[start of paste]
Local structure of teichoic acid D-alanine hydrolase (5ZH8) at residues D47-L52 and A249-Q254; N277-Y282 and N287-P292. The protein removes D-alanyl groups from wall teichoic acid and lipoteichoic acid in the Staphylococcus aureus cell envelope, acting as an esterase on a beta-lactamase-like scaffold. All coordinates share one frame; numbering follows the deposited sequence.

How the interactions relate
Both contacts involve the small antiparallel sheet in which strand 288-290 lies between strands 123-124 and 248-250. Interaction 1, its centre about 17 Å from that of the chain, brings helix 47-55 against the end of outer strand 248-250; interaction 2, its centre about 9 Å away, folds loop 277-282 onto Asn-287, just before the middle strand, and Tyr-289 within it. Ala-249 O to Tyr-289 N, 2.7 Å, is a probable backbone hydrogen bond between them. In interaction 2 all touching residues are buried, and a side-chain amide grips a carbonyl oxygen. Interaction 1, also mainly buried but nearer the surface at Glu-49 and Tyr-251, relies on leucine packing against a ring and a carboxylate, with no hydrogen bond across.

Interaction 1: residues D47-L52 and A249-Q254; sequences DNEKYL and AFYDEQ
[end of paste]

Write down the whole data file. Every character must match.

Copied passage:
Local structure of teichoic acid D-alanine hydrolase (5ZH8) at residues D47-L52 and A249-Q254; N277-Y282 and N287-P292. The protein removes D-alanyl groups from wall teichoic acid and lipoteichoic acid in the Staphylococcus aureus cell envelope, acting as an esterase on a beta-lactamase-like scaffold. All coordinates share one frame; numbering follows the deposited sequence.

How the interactions relate
Both contacts involve the small antiparallel sheet in which strand 288-290 lies between strands 123-124 and 248-250. Interaction 1, its centre about 17 Å from that of the chain, brings helix 47-55 against the end of outer strand 248-250; interaction 2, its centre about 9 Å away, folds loop 277-282 onto Asn-287, just before the middle strand, and Tyr-289 within it. Ala-249 O to Tyr-289 N, 2.7 Å, is a probable backbone hydrogen bond between them. In interaction 2 all touching residues are buried, and a side-chain amide grips a carbonyl oxygen. Interaction 1, also mainly buried but nearer the surface at Glu-49 and Tyr-251, relies on leucine packing against a ring and a carboxylate, with no hydrogen bond across.

Interaction 1: residues D47-L52 and A249-Q254; sequences DNEKYL and AFYDEQ